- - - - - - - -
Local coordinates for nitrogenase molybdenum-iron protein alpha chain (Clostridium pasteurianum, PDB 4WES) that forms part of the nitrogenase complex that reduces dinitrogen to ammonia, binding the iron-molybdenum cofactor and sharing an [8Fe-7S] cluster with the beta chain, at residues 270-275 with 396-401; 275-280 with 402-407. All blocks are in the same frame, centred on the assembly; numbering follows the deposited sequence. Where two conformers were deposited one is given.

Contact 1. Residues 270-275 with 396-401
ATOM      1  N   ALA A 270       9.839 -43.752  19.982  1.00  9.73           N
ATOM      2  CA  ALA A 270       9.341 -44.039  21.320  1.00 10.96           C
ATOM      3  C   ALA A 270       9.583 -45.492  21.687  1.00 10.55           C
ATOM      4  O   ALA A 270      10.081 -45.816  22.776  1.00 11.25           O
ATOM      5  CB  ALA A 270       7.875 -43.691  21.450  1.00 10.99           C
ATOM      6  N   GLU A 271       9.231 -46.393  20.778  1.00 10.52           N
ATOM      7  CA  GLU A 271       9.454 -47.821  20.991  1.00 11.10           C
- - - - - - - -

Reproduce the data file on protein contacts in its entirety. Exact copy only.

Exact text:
Local coordinates for nitrogenase molybdenum-iron protein alpha chain (Clostridium pasteurianum, PDB 4WES) that forms part of the nitrogenase complex that reduces dinitrogen to ammonia, binding the iron-molybdenum cofactor and sharing an [8Fe-7S] cluster with the beta chain, at residues 270-275 with 396-401; 275-280 with 402-407. All blocks are in the same frame, centred on the assembly; numbering follows the deposited sequence. Where two conformers were deposited one is given.

Contact 1. Residues 270-275 with 396-401
ATOM      1  N   ALA A 270       9.839 -43.752  19.982  1.00  9.73           N
ATOM      2  CA  ALA A 270       9.341 -44.039  21.320  1.00 10.96           C
ATOM      3  C   ALA A 270       9.583 -45.492  21.687  1.00 10.55           C
ATOM      4  O   ALA A 270      10.081 -45.816  22.776  1.00 11.25           O
ATOM      5  CB  ALA A 270       7.875 -43.691  21.450  1.00 10.99           C
ATOM      6  N   GLU A 271       9.231 -46.393  20.778  1.00 10.52           N
ATOM      7  CA  GLU A 271       9.454 -47.821  20.991  1.00 11.10           C